SANDS POINT, N.Y., July 5 (UPI) -- Jay Monroe, who invented the Tensor lamp used by jewelers, students, bedtime readers and stamp collectors, died in his Sands Point, N.Y., home. He was 80.
His wife, Barbara, said he shot himself June 12 after he and his doctor discussed the possibility he had cancer, The New York Times reported.
Monroe invented the high-intensity, low-voltage lamp to soothe his wife's unhappiness about the light he needed for bedtime reading. It gained notoriety in 1973 when, during the Watergate scandal, White House officials attributed the 18-minute tape deletion on a combination of hums from the electric typewriter and the Tensor lamp of Rose Mary Woods, President Nixon's secretary. Monroe doubted the claim, his wife told the Times.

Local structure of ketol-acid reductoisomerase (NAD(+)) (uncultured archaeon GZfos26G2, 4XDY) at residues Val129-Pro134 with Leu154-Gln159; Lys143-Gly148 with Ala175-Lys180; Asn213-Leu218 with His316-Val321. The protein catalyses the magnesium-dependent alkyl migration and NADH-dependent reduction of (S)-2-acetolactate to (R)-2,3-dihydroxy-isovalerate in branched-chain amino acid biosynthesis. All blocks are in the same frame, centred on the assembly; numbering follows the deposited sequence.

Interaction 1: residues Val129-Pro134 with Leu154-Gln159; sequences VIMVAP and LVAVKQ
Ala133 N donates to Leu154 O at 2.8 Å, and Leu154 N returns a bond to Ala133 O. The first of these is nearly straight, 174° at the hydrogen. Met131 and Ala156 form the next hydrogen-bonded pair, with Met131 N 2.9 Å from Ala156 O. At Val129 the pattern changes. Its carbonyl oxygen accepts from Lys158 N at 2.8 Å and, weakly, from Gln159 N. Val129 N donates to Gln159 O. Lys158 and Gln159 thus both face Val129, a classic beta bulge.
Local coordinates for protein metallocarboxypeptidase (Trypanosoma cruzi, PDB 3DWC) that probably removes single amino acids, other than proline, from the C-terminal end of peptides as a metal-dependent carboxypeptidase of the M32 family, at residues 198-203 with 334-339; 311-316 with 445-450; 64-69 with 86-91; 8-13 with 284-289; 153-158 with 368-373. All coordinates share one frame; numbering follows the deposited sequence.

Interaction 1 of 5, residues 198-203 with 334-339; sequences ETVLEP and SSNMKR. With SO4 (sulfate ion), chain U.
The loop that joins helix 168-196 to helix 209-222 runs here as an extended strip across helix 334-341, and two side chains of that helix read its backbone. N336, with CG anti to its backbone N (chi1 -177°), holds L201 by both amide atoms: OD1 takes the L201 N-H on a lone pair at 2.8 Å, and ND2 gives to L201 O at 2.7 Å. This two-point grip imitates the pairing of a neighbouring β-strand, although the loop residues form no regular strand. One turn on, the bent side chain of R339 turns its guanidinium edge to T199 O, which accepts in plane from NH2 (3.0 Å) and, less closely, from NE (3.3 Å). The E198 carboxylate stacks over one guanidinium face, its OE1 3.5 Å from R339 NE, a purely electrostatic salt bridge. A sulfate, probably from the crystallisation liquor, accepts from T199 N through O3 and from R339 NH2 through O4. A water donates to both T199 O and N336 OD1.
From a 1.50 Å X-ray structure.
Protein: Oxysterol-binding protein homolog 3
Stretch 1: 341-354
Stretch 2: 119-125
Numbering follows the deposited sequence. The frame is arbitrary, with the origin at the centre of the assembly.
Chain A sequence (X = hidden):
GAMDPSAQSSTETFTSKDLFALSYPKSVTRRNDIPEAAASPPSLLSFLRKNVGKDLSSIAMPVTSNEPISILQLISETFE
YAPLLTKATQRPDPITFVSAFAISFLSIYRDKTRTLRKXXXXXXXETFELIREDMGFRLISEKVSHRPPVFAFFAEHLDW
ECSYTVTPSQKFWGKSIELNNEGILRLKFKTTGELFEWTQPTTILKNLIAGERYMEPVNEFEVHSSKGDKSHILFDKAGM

Monroe's other inventions included an early telephone answering machine, a metal tennis racket, a disposable flashlight, a light bulb made to last for three years, a machine to remove indoor pollution and an electric pencil sharpener.
At 22, Monroe partnered with Gerald Starr to form Tensor's predecessor, which developed sound systems for U.S. submarines and components for missiles, among other government work.
Besides his wife, Monroe is survived by four daughters, a son, a stepson and seven grandchildren.